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Analytics is the art of making sense of data to make an informed decision. Retailers have to make sense of the data collected from their various tools to help with the following functions:

  • Demand Forecasting
  • Procurement
  • Logistics & Warehousing
  • Category Management
  • Store layout
  • Shopper Segmentation
  • Pricing
  • Promotions

Retail analytics involves making sense of data to augment decision making processes that impact profitability. The goal of retail analytics can be to increase sales revenues or cut cost (or both).

Level of Investment

Before diving into the types of analytics available, one has to first examine the kind of data available. Unfortunately, data collection is an upfront investment on the retailer’s part.

No/ Bad Investment:

No digital point-of-sale (POS) system or a POS system that doesn’t allow you to extract the raw transactions for analysis work

 

Basic Investment:

POS System:

  • Transactional Data: Logs sales of products across various time horizons and outlets
  • Product Data: Full record of all products and other related product information (e.g. category, brand, colour)

Inventory System:

  • Inventory Data: logs inventory levels of products available across various outlets (or at a central warehouse)

Vendor Management Module:

  • Supplier Data: holds records of products provided by each supplier, the average unit cost and minimum order quantity

 

Modest Investment:

Loyalty Programme:

  • Shopper Data: logs and tags shoppers to individual transactions and hold some information about the shopper (e.g. Name, Email)

 

Large Investment:

In-store Tracker/ Website Analytics:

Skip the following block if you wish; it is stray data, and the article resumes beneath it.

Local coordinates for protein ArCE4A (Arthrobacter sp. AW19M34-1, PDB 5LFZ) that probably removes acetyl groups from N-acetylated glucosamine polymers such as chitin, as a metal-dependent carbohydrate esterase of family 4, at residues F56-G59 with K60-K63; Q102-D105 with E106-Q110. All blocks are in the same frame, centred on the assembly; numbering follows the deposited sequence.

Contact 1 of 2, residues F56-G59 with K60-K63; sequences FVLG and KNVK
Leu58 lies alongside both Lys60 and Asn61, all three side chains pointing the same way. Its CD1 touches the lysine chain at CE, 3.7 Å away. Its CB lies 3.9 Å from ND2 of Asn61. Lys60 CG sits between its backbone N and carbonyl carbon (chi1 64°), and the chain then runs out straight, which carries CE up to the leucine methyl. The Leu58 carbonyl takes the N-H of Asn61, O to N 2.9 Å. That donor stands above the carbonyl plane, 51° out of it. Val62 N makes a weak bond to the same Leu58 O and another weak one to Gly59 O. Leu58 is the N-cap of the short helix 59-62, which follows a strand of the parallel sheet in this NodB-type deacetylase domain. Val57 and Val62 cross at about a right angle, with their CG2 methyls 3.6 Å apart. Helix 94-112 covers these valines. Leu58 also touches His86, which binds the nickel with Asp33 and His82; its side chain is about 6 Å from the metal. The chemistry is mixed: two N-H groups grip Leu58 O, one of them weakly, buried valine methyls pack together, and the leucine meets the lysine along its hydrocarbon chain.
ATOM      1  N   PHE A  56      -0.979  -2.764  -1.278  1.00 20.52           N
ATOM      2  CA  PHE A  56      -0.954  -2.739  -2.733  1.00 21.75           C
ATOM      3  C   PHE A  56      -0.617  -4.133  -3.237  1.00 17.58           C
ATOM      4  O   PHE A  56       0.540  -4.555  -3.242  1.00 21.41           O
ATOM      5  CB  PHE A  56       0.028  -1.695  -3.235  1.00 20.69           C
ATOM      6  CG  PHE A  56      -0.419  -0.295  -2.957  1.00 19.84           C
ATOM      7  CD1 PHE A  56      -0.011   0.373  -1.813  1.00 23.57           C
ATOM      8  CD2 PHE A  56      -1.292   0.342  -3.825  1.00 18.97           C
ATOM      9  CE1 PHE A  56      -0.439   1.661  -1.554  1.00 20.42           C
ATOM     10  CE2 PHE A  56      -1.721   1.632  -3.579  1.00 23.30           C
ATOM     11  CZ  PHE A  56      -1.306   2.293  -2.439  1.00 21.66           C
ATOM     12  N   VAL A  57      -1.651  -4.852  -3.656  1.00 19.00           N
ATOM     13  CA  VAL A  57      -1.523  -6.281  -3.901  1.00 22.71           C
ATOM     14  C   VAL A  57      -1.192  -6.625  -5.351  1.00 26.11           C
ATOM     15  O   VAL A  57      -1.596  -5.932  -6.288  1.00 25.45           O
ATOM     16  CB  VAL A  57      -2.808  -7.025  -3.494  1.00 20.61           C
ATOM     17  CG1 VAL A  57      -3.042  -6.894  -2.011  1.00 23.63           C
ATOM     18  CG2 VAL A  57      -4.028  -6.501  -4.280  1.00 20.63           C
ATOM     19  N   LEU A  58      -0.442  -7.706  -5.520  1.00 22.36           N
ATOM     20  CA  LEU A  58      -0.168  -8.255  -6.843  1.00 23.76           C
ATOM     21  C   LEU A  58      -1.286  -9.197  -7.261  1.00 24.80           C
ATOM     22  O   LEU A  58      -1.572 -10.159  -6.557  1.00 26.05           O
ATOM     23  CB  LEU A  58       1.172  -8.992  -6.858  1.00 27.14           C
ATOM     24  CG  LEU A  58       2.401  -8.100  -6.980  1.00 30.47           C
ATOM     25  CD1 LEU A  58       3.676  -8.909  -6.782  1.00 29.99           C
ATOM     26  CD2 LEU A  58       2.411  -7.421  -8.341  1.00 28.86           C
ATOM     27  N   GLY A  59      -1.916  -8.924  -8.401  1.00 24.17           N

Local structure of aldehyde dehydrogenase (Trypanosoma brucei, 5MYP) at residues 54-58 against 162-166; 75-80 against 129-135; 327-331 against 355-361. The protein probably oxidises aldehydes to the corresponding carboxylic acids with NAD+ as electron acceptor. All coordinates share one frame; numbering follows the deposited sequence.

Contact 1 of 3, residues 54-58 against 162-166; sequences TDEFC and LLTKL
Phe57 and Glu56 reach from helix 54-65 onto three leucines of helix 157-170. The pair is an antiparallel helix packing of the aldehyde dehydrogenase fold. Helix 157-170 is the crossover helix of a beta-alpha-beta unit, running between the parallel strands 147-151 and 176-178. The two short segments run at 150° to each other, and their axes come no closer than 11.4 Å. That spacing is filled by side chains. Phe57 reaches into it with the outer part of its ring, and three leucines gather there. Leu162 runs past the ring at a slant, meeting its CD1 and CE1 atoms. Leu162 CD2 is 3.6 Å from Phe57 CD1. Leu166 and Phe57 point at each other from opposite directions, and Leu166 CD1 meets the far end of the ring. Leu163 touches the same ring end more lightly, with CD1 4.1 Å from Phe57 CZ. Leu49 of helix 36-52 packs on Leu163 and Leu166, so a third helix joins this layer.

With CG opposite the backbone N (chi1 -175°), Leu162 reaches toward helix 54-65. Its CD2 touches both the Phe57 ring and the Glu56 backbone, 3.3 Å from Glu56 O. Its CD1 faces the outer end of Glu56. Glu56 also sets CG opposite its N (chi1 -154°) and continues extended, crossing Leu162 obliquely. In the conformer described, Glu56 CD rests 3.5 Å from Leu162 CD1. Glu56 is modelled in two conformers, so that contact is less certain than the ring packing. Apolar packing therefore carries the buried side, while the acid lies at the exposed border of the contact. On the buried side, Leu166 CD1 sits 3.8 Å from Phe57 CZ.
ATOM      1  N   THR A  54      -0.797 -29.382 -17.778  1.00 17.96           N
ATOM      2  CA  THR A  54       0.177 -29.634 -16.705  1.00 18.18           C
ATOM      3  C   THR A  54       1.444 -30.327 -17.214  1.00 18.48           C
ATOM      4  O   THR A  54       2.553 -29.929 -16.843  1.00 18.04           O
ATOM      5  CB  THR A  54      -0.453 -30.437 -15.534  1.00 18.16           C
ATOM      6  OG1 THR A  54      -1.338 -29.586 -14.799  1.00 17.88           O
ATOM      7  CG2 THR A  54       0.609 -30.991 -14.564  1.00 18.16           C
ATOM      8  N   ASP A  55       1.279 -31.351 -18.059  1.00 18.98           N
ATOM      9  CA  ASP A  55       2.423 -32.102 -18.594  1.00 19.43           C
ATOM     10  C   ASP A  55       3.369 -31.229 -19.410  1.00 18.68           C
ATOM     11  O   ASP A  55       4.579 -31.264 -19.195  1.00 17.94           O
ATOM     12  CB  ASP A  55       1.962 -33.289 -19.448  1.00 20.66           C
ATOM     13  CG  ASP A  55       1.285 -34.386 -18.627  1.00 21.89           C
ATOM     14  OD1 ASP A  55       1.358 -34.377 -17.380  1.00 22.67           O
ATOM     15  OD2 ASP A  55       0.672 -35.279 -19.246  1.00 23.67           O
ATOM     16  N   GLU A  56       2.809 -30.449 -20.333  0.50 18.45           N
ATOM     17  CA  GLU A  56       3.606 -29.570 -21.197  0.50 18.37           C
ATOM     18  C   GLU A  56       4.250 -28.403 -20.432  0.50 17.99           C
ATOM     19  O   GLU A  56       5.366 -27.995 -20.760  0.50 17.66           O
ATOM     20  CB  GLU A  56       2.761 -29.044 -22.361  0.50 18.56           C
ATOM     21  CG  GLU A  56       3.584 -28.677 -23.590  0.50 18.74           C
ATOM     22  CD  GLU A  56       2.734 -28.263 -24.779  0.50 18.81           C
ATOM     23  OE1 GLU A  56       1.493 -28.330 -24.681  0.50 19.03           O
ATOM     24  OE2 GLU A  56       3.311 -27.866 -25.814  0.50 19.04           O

• Advanced Tracking Data: logs and tags shoppers how they shop and what they see in the store based on what aisles/ web pages they visited
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Back to Basics…

Once you have access to these datasets, you will notice that you will always have to start with the basics before you can answer some of the more advanced questions.

An example of more basic analysis work would be a Basket Analysis, “How often is product X also both with Y”. “Given that R is also bought, what is the probability that P is not bought?”

For basic shopper segmentation, you try understanding “When are my best shoppers coming to visit?” or “How much is the average baby boomer spending on weekends?”

More Advanced Stuff…

 

If you wanted to do more advanced analytics, you would start by combining different dataset. Take the example of the Basket Analysis and Shopper Segmentation from above, a combination would allow you to ask questions like

  • What are working males more likely to buy as compared to teenagers?
  • Are my Gold tier shoppers purchasing the same way as my Silver tier shoppers
  • How are they different?

If you add in tracking data…

 

  • In which order are these products bought?
  • Should I recommend product Y or X at the point of purchase for shoppers who shop on weekends?

 

As you can probably tell by now, the ability to combine various datasets allows you to answer questions with much higher granularity. Before you rapidly start searching for new ways to collect data, first decide if you need to that level of granularity for your stage of business and second, whether you have the capacity to react to the findings.

There is no need to track in-store data if you haven’t gotten demand forecasting right and there is no point learning these insights if nobody within the organisation has the capacity to act on them now.

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Final Words

If you have any feedback or questions about this post, we would love to hear from you.

Good luck!

Posted by:Fu Fei

Data Geek, Passionate about enabling entrepreneurship Figuring out how to gamify retail operations Twitter: @SymbolOfFlight

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